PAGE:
Summary Trials in Medical Malpractice Actions
Author: Andrea Donaldson & Lindsay McGivern
Does the Standard of Care Require a “Worst is First” Approach to Diagnosis?
Often medical malpractice lawsuits allege negligence related to making a diagnosis. Is the physician obliged to rule out the most urgent and life-threatening conditions, even if they are statistically unlikely, before arriving at more common and benign diagnosis? In this article Natalia reviews how two recent BC cases have approached this issue.
Author: Natalia Ivolgina
The Effective Use of Medical Literature
Medical literature can be used in medical malpractice litigation to build your case or undermine your opponent’s case. This article explores both the strategy and procedures necessary to get the most out of the use of medical literature.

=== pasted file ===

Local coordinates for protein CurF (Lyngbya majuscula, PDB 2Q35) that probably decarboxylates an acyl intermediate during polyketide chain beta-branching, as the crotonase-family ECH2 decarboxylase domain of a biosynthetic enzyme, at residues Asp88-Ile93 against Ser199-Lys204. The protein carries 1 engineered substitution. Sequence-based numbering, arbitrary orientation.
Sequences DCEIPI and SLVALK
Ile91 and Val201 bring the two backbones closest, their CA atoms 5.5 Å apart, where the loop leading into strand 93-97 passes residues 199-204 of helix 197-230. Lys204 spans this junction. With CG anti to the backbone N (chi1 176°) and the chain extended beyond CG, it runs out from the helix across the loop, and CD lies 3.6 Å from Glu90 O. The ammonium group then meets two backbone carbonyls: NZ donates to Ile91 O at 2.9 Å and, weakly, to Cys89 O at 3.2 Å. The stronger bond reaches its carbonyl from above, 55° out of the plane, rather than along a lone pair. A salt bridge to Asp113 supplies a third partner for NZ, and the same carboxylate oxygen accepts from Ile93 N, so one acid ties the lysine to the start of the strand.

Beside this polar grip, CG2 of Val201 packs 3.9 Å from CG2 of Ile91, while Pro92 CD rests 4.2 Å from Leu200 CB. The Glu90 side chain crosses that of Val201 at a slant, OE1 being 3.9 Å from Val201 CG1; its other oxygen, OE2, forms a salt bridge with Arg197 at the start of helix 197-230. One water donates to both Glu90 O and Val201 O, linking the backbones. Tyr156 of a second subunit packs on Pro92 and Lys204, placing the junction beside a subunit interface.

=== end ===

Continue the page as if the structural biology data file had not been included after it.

Author: Lindsay McGivern & Susanne Raab
Establishing or Challenging the Standard of Care in the Medical Malpractice Context
In order to succeed in a medical malpractice case, a plaintiff must prove that the defendant breached the standard of care, that the plaintiff suffered an injury or loss, and that the negligence identified was the cause of the injury or loss. This article will review the law with respect to the standard of care and will provide some tips for counsel regarding how to establish or challenge an existing standard of care.
Author: Brenda Osmond & Paul McGivern
When Motor Vehicle Accidents and Medical Negligence Collide – Novus Actus Interveniens
This article discusses the defence of novus actus interveniens in the context of a health care provider as the intervening actor, and review a number of cases in which defendants have attempted to avoid liability through its use.
Author: Brenda Osmond & Natalia Ivolgina
Do ties always go to the defence?
In personal injury cases it is extremely rare for a court to find that the evidence on both sides of a case is truly evenly balanced. While a “tie” must always go to the defence, a true “tie” is unusual. This article will canvass the law related to the burden of proof, and how plaintiff’s counsel can prepare their case to ensure that the case is adjudicated on its merits, rather than on a technical determination of the burden of proof.
Author: Paul McGivern & Lindsay McGivern